Last week I wrote that I was torn. About what to do about a possible consulting opportunity. Now in the past I would have left the decision to the hiring manager. If we could work out the terms, I’d do it. Though I’d put some parameters around it, I’d otherwise abdicate my responsibility and let someone else decide for me. Or I’d consider only the financial impact.
Not this time. This time I wanted to decide myself – was I truly interested or not – even before we discussed terms. And I was torn.
I used my decision matrices. I started with the Pugh Matrix. There wasn’t enough specific information with which to make a decision using that. Too much was yet to be negotiated. OK – now for the Outcome-driven Matrix. That one yielded mixed results. An almost tie between yes and no.
Now I’m looking in my Essentialism book for the chapter about “What’s your highest calling?” There Greg McKeown says that unless we can say an enthusiastic “yes”, we should say “no”. He says “okay-enough” isn’t our highest and best calling.
I’ve gotta stop right here and say this: if financial stability is your #1 priority right now, then by all means make decisions based on that. If the thing you’re looking at offers that, it may be your highest and best calling – at least for now.
But that’s not where I’m at. Money’s a consideration, but at this point it’s one among many. And not the most important.
So….based on my analysis, I couldn’t give this opportunity an enthusiastic yes. Yet I couldn’t say no. And I couldn’t figure out why not.
I told you in my last post I was going to meet with a trusted friend, and I did. She’s not only a friend; she’s also a skilled coach. We met at a coffee shop. I walked her through what I’d done thus far, and told her I couldn’t say no. And I couldn’t say yes, either. I knew why I wanted to say no, but didn’t know why I felt so compelled to say yes.
Now we’re wrestling together with this tension between yes and no. Trying to uncover what’s so deep that it’s tearing at me. We explore. She probes. I talk. She listens. She talks. I listen.
And then I see. Two deeply-held beliefs or characteristics about myself that appear to result in decisions that directly conflict with one another. “Yes” comes from the truth I believe that says “If I know I can help, I must do it.” Even if it costs me personally. I am the one who solves problems. Picks up broken pieces. Steps in where others don’t want to go. When it’s hard. Confusing. Complicated. I rally people around the cause and we get it done. Make the impossible possible. And while it’s happening, I don’t let others see me sweat. Then I get to do it again; and feel that I must.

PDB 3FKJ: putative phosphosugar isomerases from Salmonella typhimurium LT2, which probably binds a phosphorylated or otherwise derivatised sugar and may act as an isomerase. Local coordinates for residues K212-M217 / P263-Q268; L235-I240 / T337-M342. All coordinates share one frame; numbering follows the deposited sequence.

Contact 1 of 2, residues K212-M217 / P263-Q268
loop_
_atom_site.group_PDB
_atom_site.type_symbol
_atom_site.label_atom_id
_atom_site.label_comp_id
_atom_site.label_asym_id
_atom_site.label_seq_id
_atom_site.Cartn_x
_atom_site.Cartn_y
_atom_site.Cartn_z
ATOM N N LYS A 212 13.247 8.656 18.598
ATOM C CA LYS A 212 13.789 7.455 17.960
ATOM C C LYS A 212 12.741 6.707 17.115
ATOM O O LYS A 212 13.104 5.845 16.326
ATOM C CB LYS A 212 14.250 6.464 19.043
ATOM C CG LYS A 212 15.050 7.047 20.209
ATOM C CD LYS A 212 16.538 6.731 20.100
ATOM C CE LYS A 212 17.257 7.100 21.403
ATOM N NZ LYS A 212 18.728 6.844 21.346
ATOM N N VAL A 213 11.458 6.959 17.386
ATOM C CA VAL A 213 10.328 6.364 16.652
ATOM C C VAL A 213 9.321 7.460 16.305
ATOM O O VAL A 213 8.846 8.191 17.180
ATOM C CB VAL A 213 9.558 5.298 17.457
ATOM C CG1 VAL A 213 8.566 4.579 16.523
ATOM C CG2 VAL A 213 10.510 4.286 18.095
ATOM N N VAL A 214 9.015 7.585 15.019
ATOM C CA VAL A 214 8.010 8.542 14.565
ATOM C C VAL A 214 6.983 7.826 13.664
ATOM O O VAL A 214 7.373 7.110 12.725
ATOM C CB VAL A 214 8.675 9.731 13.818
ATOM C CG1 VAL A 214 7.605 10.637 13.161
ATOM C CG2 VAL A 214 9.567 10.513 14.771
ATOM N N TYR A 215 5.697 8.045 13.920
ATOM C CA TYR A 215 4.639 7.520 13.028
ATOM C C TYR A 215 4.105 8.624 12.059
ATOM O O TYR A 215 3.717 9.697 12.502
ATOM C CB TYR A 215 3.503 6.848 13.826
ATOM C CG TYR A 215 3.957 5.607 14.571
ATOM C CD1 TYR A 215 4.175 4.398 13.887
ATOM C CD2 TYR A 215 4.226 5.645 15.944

On the other hand, there’s the reason for “no”. The belief that our most creative and impactful work is done when we take care of ourselves. When we put on our own oxygen mask, so to speak. Yet, I’ve been starving to oxygen for so long that I’m gasping for breath. I don’t have the emotional or physical energy to take anything on right now, except for Project Kathleen. Also known as focusing on healing and restoration.
What do you do when two foundational beliefs are duking it out? When the desire (and possibly even compulsion) to help is wrestling with the desire (and even need) for deep healing? My body feels whipsawed as it attempts some kind of resolution.
“This is a gift. This is your sweet spot. Go for it.”
“This is a test. To see if you’re strong enough to hold your ground when tempted with something that strokes your identity.”
“This is an opportunity to use your expertise in a different way. To structure something in a way that works.”
“This is a trap. To get you to follow the status quo.”
See what I mean? Back and forth it went. And I realized I could use facts to support any decision I made. In a sense, I guess there was no bad decision. They could both work. But I wanted to establish a pattern in my new life to decide what was right for me. Not just what would help the other guy.
What did I decide? I’ll let you know tomorrow. And there’s still more to come. In the meantime, you better believe I added a tab to my decision spreadsheet. One that tries to get at the hidden beliefs that may be preventing us from making a decision. If you want a copy of this template, send an email to email@example.com, or leave a comment.
Have you found yourself wrestling with competing priorities or conflicting truths while making a decision? If so, how did you resolve it? Tell your story in the comments.